Friday

6th Dec 2019

EU says clean energy is key to ending poverty

  • Europe, as a region, leads the world in clean energy investments (Photo: ec.europa.eu)

Renewable energy in both developing and industrialised nations is essential to combating global poverty, the European Commission told reporters in Brussels on Thursday (12 April).

"Investing in access to clean energy in the poorest countries will help achieve the double goal of sustainable and inclusive growth and mitigating climate change," said EU development commissioner Andris Piebalgs, ahead of a high-level EU meeting on sustainable energy in Brussels on Monday including UN chief Ban Ki-moon

Read and decide

Join EUobserver today

Support quality EU news

Get instant access to all articles — and 20 years of archives. 30-day free trial.

... or join as a group

The lack of access to modern energy sources is perpetuating global poverty, it added. Currently, some one in five people - or 1.3 billion around the world - have no access to electricity.

Another 3 billion rely on wood and coal for cooking and heating, contributing to the depletion of forests and causing widespread respiratory illnesses.

For his part, Klaus Rudischhauser, the director of the commission's EuropeAid programme, said more renewable energy initiatives are required in both developing and industrialised countries to reduce poverty.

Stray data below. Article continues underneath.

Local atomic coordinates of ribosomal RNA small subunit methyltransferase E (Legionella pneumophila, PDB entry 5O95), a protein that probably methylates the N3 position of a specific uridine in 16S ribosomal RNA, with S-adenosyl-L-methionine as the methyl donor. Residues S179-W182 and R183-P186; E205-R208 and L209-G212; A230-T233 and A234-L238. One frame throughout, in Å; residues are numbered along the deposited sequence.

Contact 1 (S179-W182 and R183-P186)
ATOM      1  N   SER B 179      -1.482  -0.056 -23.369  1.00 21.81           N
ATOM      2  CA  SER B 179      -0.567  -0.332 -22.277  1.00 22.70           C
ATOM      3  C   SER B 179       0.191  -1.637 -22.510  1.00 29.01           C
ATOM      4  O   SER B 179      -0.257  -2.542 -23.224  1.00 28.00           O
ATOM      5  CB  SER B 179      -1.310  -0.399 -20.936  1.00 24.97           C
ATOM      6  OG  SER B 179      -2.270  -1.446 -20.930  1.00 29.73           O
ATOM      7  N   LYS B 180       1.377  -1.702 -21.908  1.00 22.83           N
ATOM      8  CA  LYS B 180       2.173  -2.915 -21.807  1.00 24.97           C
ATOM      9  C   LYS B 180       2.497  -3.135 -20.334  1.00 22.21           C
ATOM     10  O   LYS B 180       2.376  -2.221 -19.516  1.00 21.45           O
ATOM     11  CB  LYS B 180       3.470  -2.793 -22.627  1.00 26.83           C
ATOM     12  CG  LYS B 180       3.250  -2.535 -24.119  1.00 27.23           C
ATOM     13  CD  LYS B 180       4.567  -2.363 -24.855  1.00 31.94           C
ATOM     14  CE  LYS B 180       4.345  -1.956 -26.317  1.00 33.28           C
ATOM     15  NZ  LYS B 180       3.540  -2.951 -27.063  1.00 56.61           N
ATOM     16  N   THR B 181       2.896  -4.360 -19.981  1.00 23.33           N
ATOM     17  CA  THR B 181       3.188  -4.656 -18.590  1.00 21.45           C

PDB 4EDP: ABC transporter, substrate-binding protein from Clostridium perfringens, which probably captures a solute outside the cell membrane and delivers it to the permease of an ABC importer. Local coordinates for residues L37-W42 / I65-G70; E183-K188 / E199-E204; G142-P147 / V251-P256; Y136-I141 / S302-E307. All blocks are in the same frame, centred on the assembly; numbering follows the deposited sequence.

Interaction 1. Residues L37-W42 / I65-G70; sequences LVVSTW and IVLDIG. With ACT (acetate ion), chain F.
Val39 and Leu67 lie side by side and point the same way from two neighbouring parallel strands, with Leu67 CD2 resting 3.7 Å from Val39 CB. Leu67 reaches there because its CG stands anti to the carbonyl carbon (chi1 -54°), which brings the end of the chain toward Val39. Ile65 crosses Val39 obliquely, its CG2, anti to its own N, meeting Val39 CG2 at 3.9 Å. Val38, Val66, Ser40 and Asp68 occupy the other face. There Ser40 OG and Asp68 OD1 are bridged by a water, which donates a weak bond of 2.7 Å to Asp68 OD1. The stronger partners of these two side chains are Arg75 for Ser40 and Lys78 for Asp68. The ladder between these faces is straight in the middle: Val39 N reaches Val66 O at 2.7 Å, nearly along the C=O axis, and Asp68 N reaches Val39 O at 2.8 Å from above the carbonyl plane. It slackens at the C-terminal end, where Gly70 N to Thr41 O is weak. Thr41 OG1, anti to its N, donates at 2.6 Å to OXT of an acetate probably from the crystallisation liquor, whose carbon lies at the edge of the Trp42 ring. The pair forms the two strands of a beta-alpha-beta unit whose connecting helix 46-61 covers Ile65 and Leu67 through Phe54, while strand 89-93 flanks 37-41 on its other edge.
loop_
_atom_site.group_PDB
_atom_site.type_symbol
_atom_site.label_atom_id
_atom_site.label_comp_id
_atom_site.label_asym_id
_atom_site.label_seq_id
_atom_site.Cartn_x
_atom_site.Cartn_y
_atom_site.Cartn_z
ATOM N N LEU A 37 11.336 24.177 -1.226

The United Nation's goal is to ensure that by 2030 everyone has electricity. The UN also wants to double the rate of improvement of energy efficiency and share of renewable energy in the global energy mix by the same date.

Rudischhauser explained that meeting global energy demands and helping eradicate poverty will require industrialised nations to continue to invest and promote renewable energy and energy efficiencies.

For its part, the commission spent on average €315 million every year over the past seven years to enhance the energy sector in developing countries. At the same time, the EU is aiming to reduce its own greenhouse gas emissions by 20 percent by 2020 in its fight against climate change.

"Binding renewable energy targets that the EU set in 2009 has provided the investment security needed to develop renewables. A similar model should be adopted in developing countries," Brook Riley, climate justice and energy campaigner at the Brussels-based Friends of the Earth Europe, told EUobserver.

In February, Piebalgs said around 71 percent of all new power generation installed in the EU last year was from renewable sources.

Europe leads in clean technology investments

Meanwhile, global trends in the renewable energy sector indicate that sizeable investments are being made.

Overall, global clean energy finance and investment grew to €200 billion in 2011, a 6.5 percent increase over the previous year, according to a report released on Tuesday by the US-based Pew Clean Energy Program. A good portion of that was in the EU.

"Clean energy investment, excluding research and development, has grown by 600 percent since 2004, on the basis of effective national policies that create market certainty," said Phyllis Cuttino, director of Pew's Clean Energy Program.

More than half of all clean energy investment among members of the G-20 last year was in solar energy. The solar sector increased globally by 44 percent and attracted €97.4 billion in private investments.

As a region, Europe maintained its regional leadership position for clean energy investment, growing by a modest 4 percent to €75.59 billion. Clean energy installations in Europe surpassed the US and China combined in 2011.